The American Hairless Terrier is a small to medium sized, smoothly muscled and active terrier. Ancestors of the breed were bred to hunt rats and other vermin. The lack of coat on the hairless variety of the American Hairless Terrier renders them unsuited for most hunting activities. They have, however, retained a strong hunting instinct and excel in many other activities and sports. The breed is energetic, alert, curious and intelligent.
The American Hairless Terrier continues to be a rare breed with a limited breeding stock. The UKC recognizes the need to continue to breed in Rat Terrier blood lines (see “Coated American Hairless Terrier”) until “breed of breeds” (also, see “Genetics” above). Although often stated otherwise, AHTs do not have sweat glands. However, after physical exertion or in warm temperatures, the breed exhibits dermal evidence of moisture along the spine, typically lower spine. There is no scientific evidence to suggest an independent evolution of sweat glands unique to this breed. The mis-perception has likely arisen from the presence of sebaceous glands associated with hair follicles. These are the same glands that are present in all canines. The hairless variety of this breed has the same follicles, however the “hair” is lost early on as the dog matures.
Rashes due to grass allergies are not entirely uncommon. Other allergies may occur as well, but this is no different from most other breeds of dogs. Due to their lack of hair, they may need protection from the sun (based on the season, their geographic location and the individual dog’s degree of pigmentation or lack thereof). If needed, sunscreen can be applied or a light shirt may be worn. Clothing is oftentimes used, not only for the protection from the sun but from the cold as well (where the climate warrants). It is, however, important to keep the skin clean with regular, possibly daily depending on application of sunscreen or moisturizers, bathing with gentle soap to prevent infections in the skin pores (acne).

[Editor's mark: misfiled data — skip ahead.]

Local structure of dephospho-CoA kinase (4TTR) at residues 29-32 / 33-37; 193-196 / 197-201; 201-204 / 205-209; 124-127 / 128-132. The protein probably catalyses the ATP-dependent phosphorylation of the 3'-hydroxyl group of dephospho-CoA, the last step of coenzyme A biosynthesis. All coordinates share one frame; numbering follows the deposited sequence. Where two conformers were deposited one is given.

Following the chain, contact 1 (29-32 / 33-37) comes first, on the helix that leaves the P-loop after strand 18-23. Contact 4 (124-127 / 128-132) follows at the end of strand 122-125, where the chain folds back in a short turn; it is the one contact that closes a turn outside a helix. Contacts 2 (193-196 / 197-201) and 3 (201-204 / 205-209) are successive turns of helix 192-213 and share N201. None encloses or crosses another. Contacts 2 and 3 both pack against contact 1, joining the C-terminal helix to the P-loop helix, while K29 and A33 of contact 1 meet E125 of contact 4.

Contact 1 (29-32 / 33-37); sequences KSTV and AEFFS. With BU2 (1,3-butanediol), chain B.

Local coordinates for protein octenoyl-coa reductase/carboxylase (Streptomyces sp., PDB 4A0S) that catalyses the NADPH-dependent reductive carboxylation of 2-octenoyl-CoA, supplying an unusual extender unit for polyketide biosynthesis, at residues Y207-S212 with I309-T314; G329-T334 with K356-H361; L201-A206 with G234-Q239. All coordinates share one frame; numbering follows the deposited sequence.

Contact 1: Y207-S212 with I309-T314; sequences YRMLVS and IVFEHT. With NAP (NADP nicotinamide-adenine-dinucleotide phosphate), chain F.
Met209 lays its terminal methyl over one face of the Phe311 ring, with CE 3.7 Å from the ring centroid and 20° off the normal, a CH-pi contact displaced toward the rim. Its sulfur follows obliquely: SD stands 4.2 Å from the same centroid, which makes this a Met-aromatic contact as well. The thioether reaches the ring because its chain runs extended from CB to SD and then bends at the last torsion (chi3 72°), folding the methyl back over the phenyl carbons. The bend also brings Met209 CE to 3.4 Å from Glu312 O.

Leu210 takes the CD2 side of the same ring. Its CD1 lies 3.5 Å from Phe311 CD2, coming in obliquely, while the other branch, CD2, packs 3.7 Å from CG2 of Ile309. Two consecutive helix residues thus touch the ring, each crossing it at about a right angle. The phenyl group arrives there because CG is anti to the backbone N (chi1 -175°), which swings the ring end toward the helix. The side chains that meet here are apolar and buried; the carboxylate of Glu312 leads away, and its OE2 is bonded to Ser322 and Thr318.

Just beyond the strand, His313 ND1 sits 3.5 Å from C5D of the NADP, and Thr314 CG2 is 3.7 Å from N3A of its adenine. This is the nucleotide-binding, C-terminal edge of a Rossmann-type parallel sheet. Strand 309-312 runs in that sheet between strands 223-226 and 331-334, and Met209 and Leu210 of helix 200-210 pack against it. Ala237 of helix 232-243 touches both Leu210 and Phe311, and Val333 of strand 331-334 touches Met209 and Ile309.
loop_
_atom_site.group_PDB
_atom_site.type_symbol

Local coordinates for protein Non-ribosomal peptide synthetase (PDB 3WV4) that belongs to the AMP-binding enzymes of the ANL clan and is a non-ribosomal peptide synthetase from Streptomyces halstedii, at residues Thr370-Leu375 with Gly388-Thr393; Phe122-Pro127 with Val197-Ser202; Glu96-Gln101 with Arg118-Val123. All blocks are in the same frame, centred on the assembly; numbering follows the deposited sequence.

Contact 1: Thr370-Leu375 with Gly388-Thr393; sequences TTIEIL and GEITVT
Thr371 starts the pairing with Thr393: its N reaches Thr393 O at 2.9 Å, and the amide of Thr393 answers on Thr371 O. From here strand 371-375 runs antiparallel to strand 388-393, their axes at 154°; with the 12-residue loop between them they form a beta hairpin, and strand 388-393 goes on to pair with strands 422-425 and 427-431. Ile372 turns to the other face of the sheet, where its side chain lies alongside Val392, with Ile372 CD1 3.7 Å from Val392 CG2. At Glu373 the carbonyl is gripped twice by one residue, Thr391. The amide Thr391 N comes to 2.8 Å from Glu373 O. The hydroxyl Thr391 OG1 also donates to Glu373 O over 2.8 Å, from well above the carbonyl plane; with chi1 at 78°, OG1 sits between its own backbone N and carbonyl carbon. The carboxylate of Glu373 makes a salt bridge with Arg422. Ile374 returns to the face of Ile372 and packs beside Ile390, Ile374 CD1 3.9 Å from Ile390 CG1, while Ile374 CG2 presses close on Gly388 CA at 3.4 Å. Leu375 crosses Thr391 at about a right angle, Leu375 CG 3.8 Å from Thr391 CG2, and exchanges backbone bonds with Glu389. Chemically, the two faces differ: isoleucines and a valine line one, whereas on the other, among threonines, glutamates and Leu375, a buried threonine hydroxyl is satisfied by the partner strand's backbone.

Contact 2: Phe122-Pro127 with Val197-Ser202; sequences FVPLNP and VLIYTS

The American Hairless Terrier (AHT) is an intelligent, curious, and energetic breed. Graceful and elegant, the American Hairless Terrier is also strong and athletic. The AHT enjoys participating in agility games like its other terrier cousins. The AHT typically likes to dig, chase small game and will bark when alarmed and will act as a good watch dog. The AHT is not a strong swimmer and should be monitored around water. Its ancestry gives the AHT a strong hunting instinct, but its lack of coat makes it a less likely candidate for a hunting dog as rough underbrush may hurt the AHT’s unprotected skin. As a breed founded by working dogs, the prey drive is strong in many AHTs. This has led to debate among owners as to whether or not AHTs are appropriate for families with young children. Anecdotal evidence suggests that AHT’s can be trained to be less aggressive to children, especially if the dog is shown that it may not dominate a child. Due to the small size of many AHTs, they can be hurt if roughly handled. Positive reward is the most effective form of training, however, some AHT require a more care-giver dominant approach to correction in giving the AHT direction.
The AHT is well known for its propensity for fewer allergic reactions than other breeds, allowing them into homes once denied. This combined with their intelligence and ease of care make them perfect companions while maintaining the drive to excel in performance events.